Don't be surprised when... As you are trying to squeeze off the bus before the driver starts driving again, you hear the person you are squishing past make the sound of someone who has just landed on their lungs from a height.  Then you might hear a breathless "Kuai yidianr ba!" ("Hurry up will ya!").

Don't be surprised when... You hear the man standing next to you on the crowded bus starts snoring in your ear.  You might be curious to look at see if he really is sleeping standing up, but his face is a little too close to yours.  However, when the driver slams on the breaks you hear him making the noise of one who is startled awake.  

Don't be surprised when... You feel something wet brush over your lips.

Don't be surprised when... You get stuffed into a very uncomfortable position with a stranger.  You might perhaps end up with your chin over someone's shoulder (because of pressure from behind) in a sort of "spoon" position.  It reminds me of our MCC orientation. We were given a scenario of riding a crowded bus, and feeling someone's hand in a questionable place and asked if we would think it was sexual harassment.  At the time I said a definitive yes, but now that I have been put in countless similar compromising positions, many times as the "aggressor", I wonder how many people in China feel that they have been sexually harassed by some strange blond foreign girl.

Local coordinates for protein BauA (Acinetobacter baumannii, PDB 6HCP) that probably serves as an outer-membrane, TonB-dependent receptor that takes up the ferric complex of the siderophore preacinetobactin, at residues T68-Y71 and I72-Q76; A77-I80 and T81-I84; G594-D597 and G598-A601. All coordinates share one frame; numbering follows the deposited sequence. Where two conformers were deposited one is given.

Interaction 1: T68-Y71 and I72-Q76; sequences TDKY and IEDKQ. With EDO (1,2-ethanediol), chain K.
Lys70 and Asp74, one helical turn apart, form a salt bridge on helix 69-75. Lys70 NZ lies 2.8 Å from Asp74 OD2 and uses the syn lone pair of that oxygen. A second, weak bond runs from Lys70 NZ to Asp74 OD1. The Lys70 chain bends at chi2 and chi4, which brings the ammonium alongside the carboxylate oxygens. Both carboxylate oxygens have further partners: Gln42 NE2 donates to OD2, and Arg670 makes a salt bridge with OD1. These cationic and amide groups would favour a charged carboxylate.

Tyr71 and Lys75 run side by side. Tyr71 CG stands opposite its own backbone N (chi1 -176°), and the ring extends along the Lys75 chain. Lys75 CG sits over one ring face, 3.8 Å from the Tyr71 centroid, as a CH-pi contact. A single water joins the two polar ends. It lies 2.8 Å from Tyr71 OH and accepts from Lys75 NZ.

Don't be surprised when... You want to get off the bus, but the passengers getting on the bus have the unstoppable energy of a horde of Spaniards during the Running of the Bulls.  Better luck next stop.

Don't be surprised when... You see someone vomiting into a clear bag.

Don't be surprised when... This causes others to follow suit.

Don't be surprised when... You realize that it is not always the best thing to have firm footing and a good handhold.  This is the recipe for becoming the only support for about five other people who don't have firm footing and a good handhold.  There are times when the best thing to do is flow like water.

It is at times like this that we remind ourselves that riding the bus costs less than $0.08.  I caught an unexpected glimpse of my face in the bus window today and realized that the rest of the people must think they are riding the bus with an Iron Maiden.  I suppose the best summary of my face would be (in Pa Ingalls' words) "Keep a stiff upper lip!".

November 01, 2009

When Snow Rocks Beijing